To summarize the most interesting info from the interview:
Berger’s team is trying to make a hippocampal prosthesis (a chip that could be implanted in the hippocampus and help people with damaged hippocampuses). (we’ve mentioned Berger’s team’s efforts before).
He admits that he doesn’t understand how the hippocampus functions in memory, but argues that you may be able to make a prosthesis without this understanding: “A repairman doesn’t need to understand music to fix your broken CD player.”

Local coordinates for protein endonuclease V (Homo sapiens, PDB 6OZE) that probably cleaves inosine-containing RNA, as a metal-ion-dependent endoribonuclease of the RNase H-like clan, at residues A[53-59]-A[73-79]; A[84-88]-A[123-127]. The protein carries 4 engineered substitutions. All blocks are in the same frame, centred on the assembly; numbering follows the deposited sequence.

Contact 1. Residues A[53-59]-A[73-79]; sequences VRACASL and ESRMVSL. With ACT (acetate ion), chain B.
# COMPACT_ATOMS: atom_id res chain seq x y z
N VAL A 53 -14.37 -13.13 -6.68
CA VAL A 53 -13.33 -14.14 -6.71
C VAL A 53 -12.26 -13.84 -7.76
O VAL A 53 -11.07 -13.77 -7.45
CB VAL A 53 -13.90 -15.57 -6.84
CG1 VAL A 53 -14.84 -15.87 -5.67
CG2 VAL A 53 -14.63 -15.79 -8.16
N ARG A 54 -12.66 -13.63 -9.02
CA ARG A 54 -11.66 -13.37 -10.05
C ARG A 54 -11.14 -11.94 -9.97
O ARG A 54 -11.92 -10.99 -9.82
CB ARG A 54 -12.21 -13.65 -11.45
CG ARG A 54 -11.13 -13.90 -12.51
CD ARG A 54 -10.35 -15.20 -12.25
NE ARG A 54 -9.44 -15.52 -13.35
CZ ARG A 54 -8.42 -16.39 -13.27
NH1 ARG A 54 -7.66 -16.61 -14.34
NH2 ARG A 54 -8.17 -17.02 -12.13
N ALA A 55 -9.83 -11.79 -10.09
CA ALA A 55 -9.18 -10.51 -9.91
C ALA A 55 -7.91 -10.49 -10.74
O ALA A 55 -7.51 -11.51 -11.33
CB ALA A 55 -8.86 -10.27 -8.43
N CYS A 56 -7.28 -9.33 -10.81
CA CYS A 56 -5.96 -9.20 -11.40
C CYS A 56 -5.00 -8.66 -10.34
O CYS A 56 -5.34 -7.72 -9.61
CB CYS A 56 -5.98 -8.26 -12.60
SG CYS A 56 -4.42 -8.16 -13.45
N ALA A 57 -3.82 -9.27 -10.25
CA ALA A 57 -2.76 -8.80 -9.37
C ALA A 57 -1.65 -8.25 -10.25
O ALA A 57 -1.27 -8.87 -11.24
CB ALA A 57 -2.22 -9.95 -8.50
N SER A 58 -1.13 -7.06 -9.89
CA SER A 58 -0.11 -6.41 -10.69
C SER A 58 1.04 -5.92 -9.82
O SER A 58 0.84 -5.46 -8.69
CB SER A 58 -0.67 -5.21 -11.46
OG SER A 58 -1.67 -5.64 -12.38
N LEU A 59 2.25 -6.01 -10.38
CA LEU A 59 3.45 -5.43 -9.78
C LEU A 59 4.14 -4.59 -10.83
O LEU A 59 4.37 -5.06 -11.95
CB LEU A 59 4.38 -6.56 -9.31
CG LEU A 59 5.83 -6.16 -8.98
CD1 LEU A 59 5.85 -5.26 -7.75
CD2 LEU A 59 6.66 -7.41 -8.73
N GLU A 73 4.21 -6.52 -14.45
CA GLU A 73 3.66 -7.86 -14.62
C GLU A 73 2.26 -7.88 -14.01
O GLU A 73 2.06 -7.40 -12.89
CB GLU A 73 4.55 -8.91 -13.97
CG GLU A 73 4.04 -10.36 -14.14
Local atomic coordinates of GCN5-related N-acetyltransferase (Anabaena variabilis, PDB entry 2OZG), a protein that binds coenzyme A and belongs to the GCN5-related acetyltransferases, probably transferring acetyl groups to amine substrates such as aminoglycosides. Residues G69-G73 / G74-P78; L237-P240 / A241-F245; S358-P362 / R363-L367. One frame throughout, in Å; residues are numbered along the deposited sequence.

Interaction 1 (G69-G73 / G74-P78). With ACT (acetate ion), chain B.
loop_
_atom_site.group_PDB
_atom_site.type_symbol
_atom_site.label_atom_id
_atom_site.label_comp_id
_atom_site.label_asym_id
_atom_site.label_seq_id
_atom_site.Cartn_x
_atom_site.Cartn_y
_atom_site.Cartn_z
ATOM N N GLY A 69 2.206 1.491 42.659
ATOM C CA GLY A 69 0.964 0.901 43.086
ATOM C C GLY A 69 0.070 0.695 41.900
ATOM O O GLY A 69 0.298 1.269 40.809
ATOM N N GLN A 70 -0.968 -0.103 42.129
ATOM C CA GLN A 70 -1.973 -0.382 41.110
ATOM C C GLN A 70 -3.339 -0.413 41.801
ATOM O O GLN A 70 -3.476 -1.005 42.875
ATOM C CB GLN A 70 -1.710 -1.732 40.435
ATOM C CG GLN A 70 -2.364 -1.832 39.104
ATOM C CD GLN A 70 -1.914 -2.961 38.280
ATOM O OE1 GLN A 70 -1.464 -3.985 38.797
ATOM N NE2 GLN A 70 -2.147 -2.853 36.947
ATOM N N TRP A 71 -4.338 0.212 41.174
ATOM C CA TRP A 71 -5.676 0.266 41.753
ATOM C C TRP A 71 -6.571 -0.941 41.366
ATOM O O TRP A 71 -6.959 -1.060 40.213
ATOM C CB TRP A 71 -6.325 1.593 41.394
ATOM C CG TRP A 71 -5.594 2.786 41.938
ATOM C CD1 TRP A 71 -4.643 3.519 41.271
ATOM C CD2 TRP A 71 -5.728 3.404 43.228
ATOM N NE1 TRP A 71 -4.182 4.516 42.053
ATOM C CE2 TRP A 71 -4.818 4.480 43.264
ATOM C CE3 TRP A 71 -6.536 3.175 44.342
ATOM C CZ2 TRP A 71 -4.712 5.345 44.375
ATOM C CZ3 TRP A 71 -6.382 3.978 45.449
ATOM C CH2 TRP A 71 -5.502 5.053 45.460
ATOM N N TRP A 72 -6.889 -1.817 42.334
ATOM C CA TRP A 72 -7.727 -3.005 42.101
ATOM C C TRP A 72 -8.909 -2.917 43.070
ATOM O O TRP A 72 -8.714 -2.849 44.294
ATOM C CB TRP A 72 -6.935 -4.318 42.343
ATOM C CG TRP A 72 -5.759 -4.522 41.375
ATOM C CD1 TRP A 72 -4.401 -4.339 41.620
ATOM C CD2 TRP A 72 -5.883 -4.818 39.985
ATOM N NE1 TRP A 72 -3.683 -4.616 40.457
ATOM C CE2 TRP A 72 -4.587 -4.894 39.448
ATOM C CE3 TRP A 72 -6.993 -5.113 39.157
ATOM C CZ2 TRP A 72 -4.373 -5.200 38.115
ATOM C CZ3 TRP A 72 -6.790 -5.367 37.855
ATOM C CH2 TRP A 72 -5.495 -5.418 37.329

The first crucial test will be done later this year by Sam Deadwyler at Wake Forest. He will implant the chips in rats, deactivate their hippocampuses with drugs, and see if the prosthetic helps.